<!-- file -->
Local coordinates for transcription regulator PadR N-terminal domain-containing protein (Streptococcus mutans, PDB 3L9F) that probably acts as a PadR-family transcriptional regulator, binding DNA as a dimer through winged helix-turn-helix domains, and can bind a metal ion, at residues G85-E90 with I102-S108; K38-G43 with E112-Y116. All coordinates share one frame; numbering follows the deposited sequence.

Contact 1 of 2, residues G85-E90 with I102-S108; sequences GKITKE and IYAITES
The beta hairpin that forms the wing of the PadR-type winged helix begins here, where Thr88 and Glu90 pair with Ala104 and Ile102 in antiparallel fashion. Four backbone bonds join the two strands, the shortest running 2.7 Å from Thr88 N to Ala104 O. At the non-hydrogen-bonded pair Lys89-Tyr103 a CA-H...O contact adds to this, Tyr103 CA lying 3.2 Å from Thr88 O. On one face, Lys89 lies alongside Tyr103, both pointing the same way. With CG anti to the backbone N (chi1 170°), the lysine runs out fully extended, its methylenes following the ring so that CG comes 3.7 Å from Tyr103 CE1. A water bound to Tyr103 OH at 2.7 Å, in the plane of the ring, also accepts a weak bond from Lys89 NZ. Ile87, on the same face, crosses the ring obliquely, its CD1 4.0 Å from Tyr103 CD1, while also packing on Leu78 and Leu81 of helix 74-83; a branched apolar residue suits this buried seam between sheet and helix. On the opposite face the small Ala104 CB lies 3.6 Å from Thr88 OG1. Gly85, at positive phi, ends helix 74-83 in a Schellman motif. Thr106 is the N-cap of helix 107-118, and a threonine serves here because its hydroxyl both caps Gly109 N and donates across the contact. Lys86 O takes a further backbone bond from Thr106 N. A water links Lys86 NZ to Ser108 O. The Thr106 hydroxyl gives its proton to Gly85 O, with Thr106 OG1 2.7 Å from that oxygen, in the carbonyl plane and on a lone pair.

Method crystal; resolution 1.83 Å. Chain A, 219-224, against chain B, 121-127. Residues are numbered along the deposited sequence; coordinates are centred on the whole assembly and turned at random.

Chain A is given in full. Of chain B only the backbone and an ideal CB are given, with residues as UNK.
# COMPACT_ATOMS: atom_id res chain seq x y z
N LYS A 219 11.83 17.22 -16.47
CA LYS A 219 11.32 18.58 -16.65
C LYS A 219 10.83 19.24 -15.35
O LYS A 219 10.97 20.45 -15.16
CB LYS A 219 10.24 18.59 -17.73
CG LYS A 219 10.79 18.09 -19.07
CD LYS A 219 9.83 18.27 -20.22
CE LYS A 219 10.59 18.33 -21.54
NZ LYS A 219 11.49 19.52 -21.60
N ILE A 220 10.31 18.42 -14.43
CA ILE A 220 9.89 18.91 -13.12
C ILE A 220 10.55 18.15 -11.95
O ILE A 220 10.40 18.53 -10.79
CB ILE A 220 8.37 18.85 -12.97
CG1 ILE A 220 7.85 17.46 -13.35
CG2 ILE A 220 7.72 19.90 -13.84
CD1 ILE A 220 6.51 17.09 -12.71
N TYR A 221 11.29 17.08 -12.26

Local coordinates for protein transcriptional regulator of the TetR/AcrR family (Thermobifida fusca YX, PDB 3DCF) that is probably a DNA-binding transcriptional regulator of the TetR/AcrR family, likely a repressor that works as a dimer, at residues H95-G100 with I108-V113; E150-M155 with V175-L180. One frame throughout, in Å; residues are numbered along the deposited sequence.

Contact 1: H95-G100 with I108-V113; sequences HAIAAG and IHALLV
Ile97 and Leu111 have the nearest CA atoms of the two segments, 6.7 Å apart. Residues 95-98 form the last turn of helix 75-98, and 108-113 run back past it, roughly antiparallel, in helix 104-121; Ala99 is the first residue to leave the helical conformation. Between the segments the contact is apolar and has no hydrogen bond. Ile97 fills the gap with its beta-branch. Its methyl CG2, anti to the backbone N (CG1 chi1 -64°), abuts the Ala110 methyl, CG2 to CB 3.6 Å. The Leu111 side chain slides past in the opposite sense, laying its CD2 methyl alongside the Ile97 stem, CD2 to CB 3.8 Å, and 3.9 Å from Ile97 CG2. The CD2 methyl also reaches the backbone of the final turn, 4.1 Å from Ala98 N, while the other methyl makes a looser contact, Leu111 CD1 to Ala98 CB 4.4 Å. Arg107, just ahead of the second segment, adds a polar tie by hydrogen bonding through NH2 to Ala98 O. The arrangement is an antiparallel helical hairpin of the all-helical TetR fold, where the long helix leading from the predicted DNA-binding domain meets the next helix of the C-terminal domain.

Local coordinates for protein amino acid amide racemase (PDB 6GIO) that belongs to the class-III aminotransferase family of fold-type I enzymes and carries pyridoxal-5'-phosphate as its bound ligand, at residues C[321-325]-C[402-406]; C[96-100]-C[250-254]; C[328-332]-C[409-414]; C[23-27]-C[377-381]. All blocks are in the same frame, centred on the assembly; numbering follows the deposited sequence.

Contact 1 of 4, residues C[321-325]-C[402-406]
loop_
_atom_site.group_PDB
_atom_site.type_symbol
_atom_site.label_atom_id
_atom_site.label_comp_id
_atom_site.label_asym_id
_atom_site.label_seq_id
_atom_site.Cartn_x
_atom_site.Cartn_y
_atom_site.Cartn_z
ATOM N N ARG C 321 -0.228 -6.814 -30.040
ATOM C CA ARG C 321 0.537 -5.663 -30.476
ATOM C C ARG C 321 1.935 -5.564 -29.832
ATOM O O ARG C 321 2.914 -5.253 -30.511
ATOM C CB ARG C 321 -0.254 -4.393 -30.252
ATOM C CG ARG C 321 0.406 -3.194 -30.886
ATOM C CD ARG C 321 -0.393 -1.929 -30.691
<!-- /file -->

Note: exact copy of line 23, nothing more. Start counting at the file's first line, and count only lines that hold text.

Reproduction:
CD1 ILE A 220 6.51 17.09 -12.71